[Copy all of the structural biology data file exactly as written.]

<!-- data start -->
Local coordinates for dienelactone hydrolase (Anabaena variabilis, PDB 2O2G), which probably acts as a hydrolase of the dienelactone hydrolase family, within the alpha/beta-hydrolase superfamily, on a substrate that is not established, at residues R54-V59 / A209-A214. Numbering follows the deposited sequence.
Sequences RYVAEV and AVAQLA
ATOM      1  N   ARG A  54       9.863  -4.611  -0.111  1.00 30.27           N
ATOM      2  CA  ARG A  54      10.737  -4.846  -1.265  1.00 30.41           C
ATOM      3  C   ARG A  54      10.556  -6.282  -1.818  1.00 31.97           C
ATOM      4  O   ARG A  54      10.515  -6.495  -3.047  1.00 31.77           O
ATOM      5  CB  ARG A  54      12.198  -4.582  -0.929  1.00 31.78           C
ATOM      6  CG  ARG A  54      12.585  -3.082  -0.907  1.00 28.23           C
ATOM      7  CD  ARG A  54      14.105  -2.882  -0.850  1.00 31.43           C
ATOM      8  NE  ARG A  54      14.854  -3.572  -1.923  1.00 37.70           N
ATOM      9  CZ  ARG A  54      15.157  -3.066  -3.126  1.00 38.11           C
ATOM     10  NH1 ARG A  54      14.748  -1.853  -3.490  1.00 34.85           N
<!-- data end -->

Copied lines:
Local coordinates for dienelactone hydrolase (Anabaena variabilis, PDB 2O2G), which probably acts as a hydrolase of the dienelactone hydrolase family, within the alpha/beta-hydrolase superfamily, on a substrate that is not established, at residues R54-V59 / A209-A214. Numbering follows the deposited sequence.
Sequences RYVAEV and AVAQLA
ATOM      1  N   ARG A  54       9.863  -4.611  -0.111  1.00 30.27           N
ATOM      2  CA  ARG A  54      10.737  -4.846  -1.265  1.00 30.41           C
ATOM      3  C   ARG A  54      10.556  -6.282  -1.818  1.00 31.97           C
ATOM      4  O   ARG A  54      10.515  -6.495  -3.047  1.00 31.77           O
ATOM      5  CB  ARG A  54      12.198  -4.582  -0.929  1.00 31.78           C
ATOM      6  CG  ARG A  54      12.585  -3.082  -0.907  1.00 28.23           C
ATOM      7  CD  ARG A  54      14.105  -2.882  -0.850  1.00 31.43           C
ATOM      8  NE  ARG A  54      14.854  -3.572  -1.923  1.00 37.70           N
ATOM      9  CZ  ARG A  54      15.157  -3.066  -3.126  1.00 38.11           C
ATOM     10  NH1 ARG A  54      14.748  -1.853  -3.490  1.00 34.85           N